#TAGtribe Blog – Germany and the Euro in 2011 by @mggruenert


Germany and the Euro
Over the last two weeks, many people have been asking me about the general mood in Germany at the moment. Many are wondering how much longer Germany will be part of the Euro and willing to help out Greece, Ireland, Portugal and so on.

In the past, countries responded always in the same way to economic crises. They just printed lots of “new” money, the currency was devalued and their industries could compete again because of cheap prices. But since the Euro was introduced, countries within the Euro zone lost the benefits of this instrument. This means that Portugal, Ireland or Italy can’t influence the monetary policy on their own and so they are forced to compete with Germany at a more similar level. And even if the European Union decides to do something to help the exchange rate, the benefit from the exchange between Euro and Pound Sterling or the US Dollar is the same for all Euro member countries.

Labour in Germany is still more expensive than in most other parts of Europe. But if you consider the new technology, the well-educated labour market and a great infrastructure, German factories and services are well in front of other European competitors. Germany can produce goods more efficiently than any other country in Europe. Right after the reunification, 20 years ago, they invested in new technology and infrastructure.

If we look at it from the Irish or Portuguese perspective it is really alarming. They have to compete now on a completely new level. In my eyes they have just two possibilities to escape the economic downturn. They either have to invest in technology and infrastructure as the Germans did so many years ago or come up with completely new services, technology and products.

For example, I’m thinking of methods to save water or services which they could provide using the internet. Maybe they can become part of a 24/7 supply chain for architects in the US or Australia. They can work in Lisbon while the US guys are still asleep. This creates a time benefit and a real global competitive advantage so that projects can be delivered much quicker. With a fast internet connection three or four offices, partners or companies around the globe can work on the same project. Each project partner works in his or her own time zone. By the end of the day you could guarantee that every minute of the day somebody worked on the project.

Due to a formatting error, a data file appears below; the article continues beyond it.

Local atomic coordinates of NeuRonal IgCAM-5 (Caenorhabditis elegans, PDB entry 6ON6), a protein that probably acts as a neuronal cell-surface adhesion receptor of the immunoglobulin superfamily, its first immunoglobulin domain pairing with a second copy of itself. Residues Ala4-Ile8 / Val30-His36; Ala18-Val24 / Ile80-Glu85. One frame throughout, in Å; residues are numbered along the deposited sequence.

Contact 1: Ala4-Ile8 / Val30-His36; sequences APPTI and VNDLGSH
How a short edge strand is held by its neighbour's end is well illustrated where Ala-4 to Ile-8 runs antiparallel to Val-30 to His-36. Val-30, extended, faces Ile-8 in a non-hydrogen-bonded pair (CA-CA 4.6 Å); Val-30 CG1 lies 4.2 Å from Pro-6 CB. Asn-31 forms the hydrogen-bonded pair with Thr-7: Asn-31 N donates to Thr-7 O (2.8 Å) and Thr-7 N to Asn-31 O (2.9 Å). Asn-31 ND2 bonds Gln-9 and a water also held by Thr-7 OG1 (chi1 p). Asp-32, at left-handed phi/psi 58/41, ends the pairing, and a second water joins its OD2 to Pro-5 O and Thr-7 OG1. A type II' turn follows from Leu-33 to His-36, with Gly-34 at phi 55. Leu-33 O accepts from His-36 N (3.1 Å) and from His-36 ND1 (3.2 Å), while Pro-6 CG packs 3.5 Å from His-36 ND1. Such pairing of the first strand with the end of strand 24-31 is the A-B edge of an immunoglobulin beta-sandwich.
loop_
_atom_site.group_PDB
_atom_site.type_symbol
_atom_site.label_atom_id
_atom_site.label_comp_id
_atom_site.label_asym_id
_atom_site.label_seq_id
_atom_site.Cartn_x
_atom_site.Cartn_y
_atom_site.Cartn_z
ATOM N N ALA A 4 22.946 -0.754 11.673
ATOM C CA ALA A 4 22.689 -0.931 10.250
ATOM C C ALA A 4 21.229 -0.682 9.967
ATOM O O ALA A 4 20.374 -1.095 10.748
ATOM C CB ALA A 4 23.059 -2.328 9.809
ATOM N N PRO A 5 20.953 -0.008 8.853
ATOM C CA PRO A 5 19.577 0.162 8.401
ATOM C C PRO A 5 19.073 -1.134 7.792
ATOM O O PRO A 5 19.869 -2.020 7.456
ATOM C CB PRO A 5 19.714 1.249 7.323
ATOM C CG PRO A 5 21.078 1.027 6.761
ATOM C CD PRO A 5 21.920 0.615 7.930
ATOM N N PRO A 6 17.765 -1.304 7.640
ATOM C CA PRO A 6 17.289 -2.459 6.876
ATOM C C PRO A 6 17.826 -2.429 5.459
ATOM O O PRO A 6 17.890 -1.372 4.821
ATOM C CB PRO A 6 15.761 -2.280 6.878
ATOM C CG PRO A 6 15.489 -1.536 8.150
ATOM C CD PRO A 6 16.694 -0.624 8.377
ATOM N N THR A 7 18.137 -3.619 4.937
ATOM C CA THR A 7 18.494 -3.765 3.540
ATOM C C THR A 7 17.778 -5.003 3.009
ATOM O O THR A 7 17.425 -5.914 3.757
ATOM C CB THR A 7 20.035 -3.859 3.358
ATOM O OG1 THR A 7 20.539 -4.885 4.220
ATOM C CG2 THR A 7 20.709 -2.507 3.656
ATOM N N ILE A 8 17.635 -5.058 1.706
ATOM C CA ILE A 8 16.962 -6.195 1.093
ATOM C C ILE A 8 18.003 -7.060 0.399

This is just one example, but whatever the governments in Portugal or Ireland do will need a lot of money, which they do not have at the moment. It will be quite interesting to see how the European Union will deal with these issues in the future and how Europe will cope.

Now I’d like to come back to the concern raised at the beginning. In my opinion Germany is the biggest beneficiary of the Euro at the moment. They will definitely use the Euro as currency in the future. But even Germany can’t hold the whole of Europe together on its own. It is now important that the economics in other European countries grow as well and that the European market becomes more stable again. When it is solved Germany and Europe are facing more challenges. For example they have to solve the question on how to export to China without losing your intellectual property.      

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